Evictions from social housing cost Scottish councils nearly £28 million, study suggests
Councils paid out nearly £28 million in total due to evictions from social housing in 2019-20, new research estimates.
A study by Liverpool University, commissioned by homelessness charity Shelter Scotland, attempted to find the total cost of evictions, including the cost to councils for providing services to people made homeless and time spent in temporary accommodation.
The research claimed £22,264,288 was spent on evictions directly, while £5,584,644 was paid indirectly – although a report from the researchers claims the latter figure is a “conservative assessment”.
In total, 1,866 homes were reclaimed during this year.
The cost is down from £30,648,662 in 2018-19, the researchers claimed.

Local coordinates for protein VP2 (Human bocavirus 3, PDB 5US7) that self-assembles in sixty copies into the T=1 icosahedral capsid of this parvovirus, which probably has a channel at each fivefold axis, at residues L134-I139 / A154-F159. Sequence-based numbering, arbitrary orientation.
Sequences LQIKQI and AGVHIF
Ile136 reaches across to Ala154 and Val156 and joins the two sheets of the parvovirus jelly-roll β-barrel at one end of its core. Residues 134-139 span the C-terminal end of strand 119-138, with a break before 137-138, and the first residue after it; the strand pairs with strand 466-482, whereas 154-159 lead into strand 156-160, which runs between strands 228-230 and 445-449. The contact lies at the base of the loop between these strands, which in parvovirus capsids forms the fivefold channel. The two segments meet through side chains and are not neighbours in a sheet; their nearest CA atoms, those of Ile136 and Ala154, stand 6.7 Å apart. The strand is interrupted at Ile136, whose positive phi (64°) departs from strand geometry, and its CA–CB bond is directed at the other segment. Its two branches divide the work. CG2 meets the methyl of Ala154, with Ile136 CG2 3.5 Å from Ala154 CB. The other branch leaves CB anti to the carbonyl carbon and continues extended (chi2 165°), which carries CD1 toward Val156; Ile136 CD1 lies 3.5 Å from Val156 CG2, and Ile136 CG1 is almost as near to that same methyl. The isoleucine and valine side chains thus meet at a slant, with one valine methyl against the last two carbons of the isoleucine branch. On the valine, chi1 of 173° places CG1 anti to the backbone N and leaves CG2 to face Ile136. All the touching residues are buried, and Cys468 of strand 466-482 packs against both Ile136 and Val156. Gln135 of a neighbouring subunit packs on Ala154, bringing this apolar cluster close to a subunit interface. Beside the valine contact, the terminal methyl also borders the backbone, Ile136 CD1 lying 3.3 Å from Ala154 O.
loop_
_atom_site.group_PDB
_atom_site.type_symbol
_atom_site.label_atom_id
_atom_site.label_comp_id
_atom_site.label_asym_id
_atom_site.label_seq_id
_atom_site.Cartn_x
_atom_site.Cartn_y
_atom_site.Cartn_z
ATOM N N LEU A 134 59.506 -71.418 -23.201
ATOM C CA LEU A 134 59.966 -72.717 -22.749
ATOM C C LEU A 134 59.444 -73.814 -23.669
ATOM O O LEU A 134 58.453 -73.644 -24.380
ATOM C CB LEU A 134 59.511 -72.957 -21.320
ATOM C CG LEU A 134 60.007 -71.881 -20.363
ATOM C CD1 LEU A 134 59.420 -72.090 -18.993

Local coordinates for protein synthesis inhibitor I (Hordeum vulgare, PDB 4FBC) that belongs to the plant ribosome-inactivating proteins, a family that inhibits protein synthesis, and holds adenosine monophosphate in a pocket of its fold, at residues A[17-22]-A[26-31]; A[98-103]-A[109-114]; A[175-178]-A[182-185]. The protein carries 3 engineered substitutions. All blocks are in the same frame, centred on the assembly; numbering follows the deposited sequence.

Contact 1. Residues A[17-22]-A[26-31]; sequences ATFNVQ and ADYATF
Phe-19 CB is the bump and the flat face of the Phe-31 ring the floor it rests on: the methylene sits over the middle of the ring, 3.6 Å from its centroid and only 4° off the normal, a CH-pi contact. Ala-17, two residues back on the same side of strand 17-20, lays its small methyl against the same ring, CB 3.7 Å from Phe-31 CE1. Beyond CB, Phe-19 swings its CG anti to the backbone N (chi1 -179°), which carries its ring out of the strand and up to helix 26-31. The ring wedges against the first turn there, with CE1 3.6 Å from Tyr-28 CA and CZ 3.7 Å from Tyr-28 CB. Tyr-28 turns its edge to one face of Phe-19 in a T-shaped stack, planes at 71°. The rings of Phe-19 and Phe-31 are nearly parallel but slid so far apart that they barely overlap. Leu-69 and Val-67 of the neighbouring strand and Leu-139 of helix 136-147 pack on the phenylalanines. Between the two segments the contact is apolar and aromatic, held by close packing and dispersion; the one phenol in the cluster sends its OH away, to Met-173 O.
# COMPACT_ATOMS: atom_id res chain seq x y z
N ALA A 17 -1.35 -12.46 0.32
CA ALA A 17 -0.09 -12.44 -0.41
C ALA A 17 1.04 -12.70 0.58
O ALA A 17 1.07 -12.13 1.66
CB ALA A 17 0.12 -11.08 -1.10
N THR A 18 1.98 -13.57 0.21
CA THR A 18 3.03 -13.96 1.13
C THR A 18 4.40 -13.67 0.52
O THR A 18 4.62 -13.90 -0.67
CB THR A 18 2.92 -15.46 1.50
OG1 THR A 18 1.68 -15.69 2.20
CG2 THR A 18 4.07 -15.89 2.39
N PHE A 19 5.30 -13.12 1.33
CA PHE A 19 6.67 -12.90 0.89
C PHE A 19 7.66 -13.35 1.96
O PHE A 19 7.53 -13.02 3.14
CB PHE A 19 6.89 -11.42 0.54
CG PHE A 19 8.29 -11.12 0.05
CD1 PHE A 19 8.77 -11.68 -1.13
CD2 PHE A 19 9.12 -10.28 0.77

Shelter Scotland director, Alison Watson (pictured), said: “This important research shows that the use of eviction to manage rent arrears is not cost-effective.
“Instead, it is a classic lose-lose situation with individuals and families facing harmful disruption and stress, all at excessive cost to the public purse.
“We must see an end to people being evicted into homelessness and we call on social landlords to follow best practice and find more progressive and effective answers to helping tenants manage rent arrears.”
Researchers also found that 805 households evicted from social housing in 2019-20 went on to present themselves as homeless to local authorities, a drop from the six-year high of 890 from the year before.
A spokesman for local authority body Cosla said: “Local authorities work with tenants to prevent evictions and provide support so that they can stay in their homes.
“If any tenant has concerns that they may be at risk of eviction, we would encourage them to speak to their housing officer and seek advice and support as quickly as they can.
“Enabling people to sustain their tenancies is important, for them, for their families, and to maintain their important community connections.”
Copyright (c) PA Media Ltd. 2021, All Rights Reserved. Picture (c) Shelter Scotland.